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Gottlieb promoted the value of a developmental psychobiological systems approach to the study of human development. This approach recognizes the importance of comparative, animal-based research to advancing our understanding of the complexities and dynamics of the process of development. The major contribution of animal developmental studies is their provision of food for thought (hypotheses, not facts) about human development and general principles of development. Here we briefly describe how, guided by Gottlieb’s pioneering vision, we have utilized coordinated studies of non-human animal and human infants to begin to identify patterns of selective attention and perceptual processing that are common across species in early development. Our converging findings highlight the importance of multimodal (intersensory) redundancy in guiding and constraining early perceptual learning in avian and mammalian species.
Gilbert Gottlieb’s contributions to developmental science are both wide and deep, covering such topics as imprinting, perceptual development, behavioral plasticity, and the links between developmental and evolutionary theory. He also championed the importance of what he termed “the developmental psychobiological systems view” to the study of human development (e.g., Gottlieb, 1983, 1991, 2001; Gottlieb & Krasnegor, 1985; Gottlieb, Wahlsten, & Lickliter, 2006). The developmental psychobiological systems view he promoted had its origins in the study of animal behavioral development (e.g., Kuo, 1967; Gottlieb, 1971; Lehrman, 1953,1965; Schneirla, 1957). This psychobiological research tradition was primarily concerned with the development of species-typical behavior of animals in their natural habitats, with a particular interest in the behavioral and psychological adaptations distinctive to each species and how these adaptations were modified in response to changing internal and external conditions. The rich interplay between internal organismic factors (e.g., gene expression, hormone secretion, neuronal growth and pruning) and external environmental factors (e.g., temperature, diet, social interaction) that contribute to animal behavioral development (see Michel & Moore, 1995 for an overview) highlighted to Gottlieb the importance of adopting a “systems” perspective for the study of human development. As he pointed out, it is the bidirectional traffic within and across levels of the organism/environment system that both guides and constrains the course of individual development (Gottlieb, 1991,1997,2003).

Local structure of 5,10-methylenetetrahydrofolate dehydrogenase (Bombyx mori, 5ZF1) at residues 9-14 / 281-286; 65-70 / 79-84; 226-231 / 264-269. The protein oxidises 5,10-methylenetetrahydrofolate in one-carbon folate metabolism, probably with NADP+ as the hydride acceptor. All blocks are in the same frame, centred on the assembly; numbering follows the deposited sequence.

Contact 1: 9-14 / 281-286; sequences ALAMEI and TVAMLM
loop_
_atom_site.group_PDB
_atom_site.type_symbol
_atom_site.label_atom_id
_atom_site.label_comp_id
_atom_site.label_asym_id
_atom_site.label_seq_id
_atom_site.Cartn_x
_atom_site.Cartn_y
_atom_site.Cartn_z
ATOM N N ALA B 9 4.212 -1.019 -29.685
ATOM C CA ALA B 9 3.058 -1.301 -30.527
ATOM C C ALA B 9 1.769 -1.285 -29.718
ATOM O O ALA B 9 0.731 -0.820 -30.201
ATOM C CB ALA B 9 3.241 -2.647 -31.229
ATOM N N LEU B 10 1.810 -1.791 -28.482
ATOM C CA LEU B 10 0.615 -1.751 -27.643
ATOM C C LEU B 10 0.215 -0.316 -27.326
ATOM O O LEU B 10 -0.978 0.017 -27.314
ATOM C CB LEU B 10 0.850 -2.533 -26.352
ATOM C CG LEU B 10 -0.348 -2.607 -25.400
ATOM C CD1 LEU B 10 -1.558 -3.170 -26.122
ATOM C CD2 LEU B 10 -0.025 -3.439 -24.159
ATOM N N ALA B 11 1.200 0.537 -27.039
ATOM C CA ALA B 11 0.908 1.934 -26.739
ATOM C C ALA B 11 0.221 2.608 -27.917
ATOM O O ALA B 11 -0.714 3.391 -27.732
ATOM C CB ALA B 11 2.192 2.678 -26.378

The inherent experimental limitations associated with human-based research makes identifying and examining the bidirectional dynamics of human behavioral development particularly challenging. Experimental modification of genetic, neural, physiological, or social factors are largely prohibited in our experimental designs. Gottlieb appreciated that programmatic developmental experiments with animals could help overcome some of these limitations. From his view, animal experiments could both suggest new methods for human research (Gottlieb, 1985) and point to topics or themes of development that had been overlooked or underappreciated in human-based studies. Gottlieb argued that animal research was most useful for thinking about human development when kept at the level of generalities, not specifics. He recognized that the degree to which animal models faithfully mimicked their presumed human counterparts in the arenas of psychological, social, or behavioral function would always remain open to question (Gottlieb & Lickliter, 2004). Animal-based research can, however, provide new questions, methods, and hypotheses for the study of human behavior and in cases where animal and human-based findings converge, they can reveal potential general principles of development that can contribute to a fuller understanding of human ontogeny (e.g., Harper, 2005; Lickliter, 2000). For example, using findings from birds and rodents, Turkewitz and Kenny (1982) proposed that developmental limitations on sensory input during the perinatal period was an important contributor to the typical patterns of perceptual and cognitive development observed during early infancy. Similarly, Harper (2005), based on his review of animal-based studies, documents the transmission to offspring of parental phenotypic responses to environmental challenges even when the young do not experience the challenges themselves, suggesting fertile areas of investigation for human-based studies.